I first came upon Juan Rulfo’s name in Gabriel Garcia Márquez’s obituary. Márquez was quoted as saying that Rulfo was his favorite writer, one who had most influenced his own work. That got my attention, especially when Márquez went on to say that he had memorized, in its entirety, Rulfo’s only novel, Pedro Páramo. I immediately bought the book, read it in two sittings, then read it again, and could not believe I had not encountered the author years before. I began asking friends, other writers, if they had read Pedro Páramo, or Rulfo’s other book, a short story collection, The Burning Plain, and none of them had. Like me, these were American writers who read widely in international fiction of all sorts and were familiar with the work of Llosa, Vallejo, Donoso, Cortázar, Amado, and other Latin American authors. How could we be so familiar with the work of Octavio Paz and Carlos Fuentes, yet know nothing about another of Mexico’s preeminent writers? I have no idea if it was due to the vagaries of the publishing/translation business, or the fact that, unlike those other authors, Rulfo’s output was quantitatively (not qualitatively) modest. Or if it was just our own collective ignorance. After all, two decades earlier, in 1994, Susan Sontag wrote a foreword to the definitive American edition of Pedro Páramo in which she hailed the book as one of the “masterpieces of twentieth-century world literature.” Still, it reminded me of a time, years before, when I read through all the work of Robertson Davies, the great Canadian novelist. I was introduced to Davies by my wife, Constance Christopher, a writer who is Canadian by birth. Davies produced a huge body of work, including three massive, masterly trilogies. But when I asked well-read friends, including colleagues at Columbia, I again got blank looks. We share a continent with Mexico and Canada, our sole neighbors, yet two of their greatest writers are little known in the United States. Perhaps, hopefully, that has changed with both these writers, who now seem to be attracting larger readerships in this country.
Rulfo is a unique writer. Kafka comes to mind, and Céline, and the turn-of-the-eighteenth-century surrealist, Jan Potocki, but I know of no one quite like Rulfo. His influence on Márquez is evident: the shifting time frames, startling imagery, deep symbolic undertow, shattering of barriers between the real and the fantastical. For all those reasons and more, Pedro Páramo reminded me of Marquez’s pitch-perfect novella, Chronicle of a Death Foretold. Yet they are distinctly different novelists. Marquez’s tableaux are expansive and lush while Rulfo’s novel and stories are, at first glance, compressed and spare. But the compression is deceptive; one enters the world of Pedro Páramo in a straightforward, almost disarming, way: “I came to Comala because I had been told that my father, a man named Pedro Páramo, lived there. It was my mother who told me.” After that, all bets are off. The village to which our narrator travels is a place where the dead and the living intermingle—where, perhaps, everyone is dead even while relating the story of his or her death. Stories that overlap, counterpoint, or contradict one another, then merge into a seemingly comprehensible whole—only to fly apart again with great centrifugal force. Like Márquez, Rulfo is an architect of labyrinths. The difference is that the labyrinth of Pedro Páramo is set in a barren plain, a wasteland, which, of course, is the meaning of “páramo” in Spanish. Such a rich narrative in so arid a setting is one of the countless disjunctive elements that gives the novel its power. It is both terrifying and exhilarating when one realizes that all the inhabitants of Comala are deceased, that memory has become both supremely important and meaningless in such a place, that the narrator’s purported search for his father (an archetypal fable of the first order) is in fact the entrance to a wormhole that will carry us to a realm where time and space require constant redefinition.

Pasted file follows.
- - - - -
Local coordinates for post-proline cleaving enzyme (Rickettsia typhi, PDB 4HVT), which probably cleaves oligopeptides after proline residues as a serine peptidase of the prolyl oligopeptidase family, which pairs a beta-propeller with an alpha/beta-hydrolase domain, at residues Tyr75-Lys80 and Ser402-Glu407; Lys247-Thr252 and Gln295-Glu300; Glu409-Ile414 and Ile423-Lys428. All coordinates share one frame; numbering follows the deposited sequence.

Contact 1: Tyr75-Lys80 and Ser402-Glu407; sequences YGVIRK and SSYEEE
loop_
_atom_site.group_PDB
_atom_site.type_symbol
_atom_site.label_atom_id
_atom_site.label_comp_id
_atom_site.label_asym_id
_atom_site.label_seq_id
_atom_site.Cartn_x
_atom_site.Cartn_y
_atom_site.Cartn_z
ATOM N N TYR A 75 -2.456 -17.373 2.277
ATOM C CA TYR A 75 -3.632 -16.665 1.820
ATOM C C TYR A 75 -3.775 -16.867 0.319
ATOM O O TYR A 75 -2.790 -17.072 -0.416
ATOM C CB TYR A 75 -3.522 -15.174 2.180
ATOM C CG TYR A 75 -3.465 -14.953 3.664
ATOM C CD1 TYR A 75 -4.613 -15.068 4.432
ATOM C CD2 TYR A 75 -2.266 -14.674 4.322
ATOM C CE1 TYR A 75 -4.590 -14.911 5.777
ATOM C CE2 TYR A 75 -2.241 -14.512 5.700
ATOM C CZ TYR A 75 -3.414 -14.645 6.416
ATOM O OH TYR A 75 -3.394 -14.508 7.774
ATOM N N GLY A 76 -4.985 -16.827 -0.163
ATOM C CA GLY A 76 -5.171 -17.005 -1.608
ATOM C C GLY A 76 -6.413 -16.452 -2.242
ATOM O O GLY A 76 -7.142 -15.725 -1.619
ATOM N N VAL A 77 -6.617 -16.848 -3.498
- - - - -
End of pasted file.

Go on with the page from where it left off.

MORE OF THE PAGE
Pedro Páramo is one of those books that demands rereading because, quite simply, it becomes richer each time around. Rulfo said that he held the book inside him for many years and wrote hundreds of pages that he promptly cut before the manuscript took shape. The novel feels like a long poem in which not a single word could be added or subtracted.
Even when he was a famous author, Juan Rulfo made his living in a variety of occupations unconnected to literature, including tire salesman. He was also a brilliant photographer, whose black-and-white portraits and landscapes, taken throughout Mexico, have been collected in a beautiful coffee-table book entitled Juan Rulfo’s World. When Rulfo was asked why he had “only” written two books, he replied matter-of-factly that in those two books he had said all he had to say. That is how they read. What an enormous achievement that is for any writer.
NICHOLAS CHRISTOPHER is the author of seventeen books: seven novels, including Veronica and A Trip to the Stars; nine books of poetry, most recently Crossing the Equator: New & Selected Poems and On Jupiter Place; and a nonfiction book, Somewhere in the Night: Film Noir & the American City. His work has been widely translated and published abroad. He lives in New York City.